The democracy that India enjoys is thus a priceless gift that the nation has given to itself, despite its many defects. Indeed if we look at the list of nations that were given freedom and self-governance by their colonial rulers mostly after the Second World War, we will see India standing tall amidst a large number of nations that have still not settled down. Thanks largely to the vision of Jawaharlal Nehru, the nation created a framework for science and technology that could cope with the “future shock” that lay ahead.

Forster was critical of the leading democracies in Europe in the 1930s for not protesting loudly enough when Nazi power was rising in Germany. In today’s world, what can they do? If war is to be avoided, the recourse is generally through the imposition of economic sanctions. By creating obstacles in the economic dealings of the nation concerned, the democracies can make it difficult, if not impossible, for it to function. These methods were tried and they did work in the cases of Rhodesia and South Africa, where the regimes were manifestly undemocratic and in each case a small minority enjoyed all the privileges at the expense of a downtrodden majority. Through economic sanctions like barring sale of petrol, the rest of the democracies can make life difficult.

However, sanctions do not work if they are not imposed unanimously. If a few nations oppose sanctions, they can provide the commodities that have been banned under the sanctions. Just as a pot, however strong, but with a hole in the bottom, cannot hold any liquid, so do the sanctions fail in case there are objectors to their imposition.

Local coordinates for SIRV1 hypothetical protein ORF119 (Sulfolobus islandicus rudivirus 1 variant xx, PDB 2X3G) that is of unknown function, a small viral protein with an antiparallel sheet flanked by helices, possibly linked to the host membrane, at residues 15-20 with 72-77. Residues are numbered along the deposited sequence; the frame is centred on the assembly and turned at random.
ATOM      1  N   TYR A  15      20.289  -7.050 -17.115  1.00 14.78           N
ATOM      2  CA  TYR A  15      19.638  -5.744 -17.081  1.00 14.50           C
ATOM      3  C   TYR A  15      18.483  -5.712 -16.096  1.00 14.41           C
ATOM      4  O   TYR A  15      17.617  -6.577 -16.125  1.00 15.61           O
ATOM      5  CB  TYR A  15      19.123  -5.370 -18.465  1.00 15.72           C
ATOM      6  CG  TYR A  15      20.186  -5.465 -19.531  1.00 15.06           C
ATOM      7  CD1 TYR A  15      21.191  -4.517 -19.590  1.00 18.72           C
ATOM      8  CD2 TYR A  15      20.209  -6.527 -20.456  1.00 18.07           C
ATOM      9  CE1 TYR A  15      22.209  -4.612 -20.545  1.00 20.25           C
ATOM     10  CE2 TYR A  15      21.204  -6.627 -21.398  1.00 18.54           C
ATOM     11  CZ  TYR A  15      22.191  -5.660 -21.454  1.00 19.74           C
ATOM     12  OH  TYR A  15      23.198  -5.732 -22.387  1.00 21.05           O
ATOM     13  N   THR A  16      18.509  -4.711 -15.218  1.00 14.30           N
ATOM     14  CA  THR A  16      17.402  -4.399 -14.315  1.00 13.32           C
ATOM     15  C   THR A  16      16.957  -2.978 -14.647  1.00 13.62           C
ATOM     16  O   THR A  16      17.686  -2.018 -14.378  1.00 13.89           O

Another danger to sanctions arises if they are imposed for political reasons and not moral ones. Thus if a few powerful nations decide to “punish” a nation for not agreeing with them in important political matters, the sanctions imposed will lack moral force. Other nations, which do not agree with the reasons of imposing sanctions, will not participate in their operation.

Forster wrote: “Democracy has another merit. It allows criticism, and if there is not public criticism, there are bound to be hushed-up scandals. That is why I believe in the press, despite all its lies and vulgarity and why I believe in Parliament. Parliament is often sneered at because it is a talking shop. I believe in it because it is a talking shop. I believe in the private member who makes himself a nuisance… but he does expose abuses which would otherwise never have been mentioned, and very often an abuse gets put right just by being mentioned…” He further adds: “Whether Parliament is either a representative body or an efficient one is questionable but I value it because it criticises and talks, because its chatter gets widely reported…”

Tags: democracy, nazi, e m forster